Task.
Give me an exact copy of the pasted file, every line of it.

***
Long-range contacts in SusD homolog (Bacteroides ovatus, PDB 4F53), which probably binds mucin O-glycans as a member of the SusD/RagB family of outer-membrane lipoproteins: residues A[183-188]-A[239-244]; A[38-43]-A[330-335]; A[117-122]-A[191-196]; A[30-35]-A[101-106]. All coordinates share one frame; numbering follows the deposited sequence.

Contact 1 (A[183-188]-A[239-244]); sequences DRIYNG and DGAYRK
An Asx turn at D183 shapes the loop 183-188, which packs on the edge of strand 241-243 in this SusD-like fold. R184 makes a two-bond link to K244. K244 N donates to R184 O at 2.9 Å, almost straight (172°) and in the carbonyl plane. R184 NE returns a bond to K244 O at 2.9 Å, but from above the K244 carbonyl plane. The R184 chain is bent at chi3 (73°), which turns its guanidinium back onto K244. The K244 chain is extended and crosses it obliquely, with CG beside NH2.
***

Long-range contacts in SusD homolog (Bacteroides ovatus, PDB 4F53), which probably binds mucin O-glycans as a member of the SusD/RagB family of outer-membrane lipoproteins: residues A[183-188]-A[239-244]; A[38-43]-A[330-335]; A[117-122]-A[191-196]; A[30-35]-A[101-106]. All coordinates share one frame; numbering follows the deposited sequence.

Contact 1 (A[183-188]-A[239-244]); sequences DRIYNG and DGAYRK
An Asx turn at D183 shapes the loop 183-188, which packs on the edge of strand 241-243 in this SusD-like fold. R184 makes a two-bond link to K244. K244 N donates to R184 O at 2.9 Å, almost straight (172°) and in the carbonyl plane. R184 NE returns a bond to K244 O at 2.9 Å, but from above the K244 carbonyl plane. The R184 chain is bent at chi3 (73°), which turns its guanidinium back onto K244. The K244 chain is extended and crosses it obliquely, with CG beside NH2.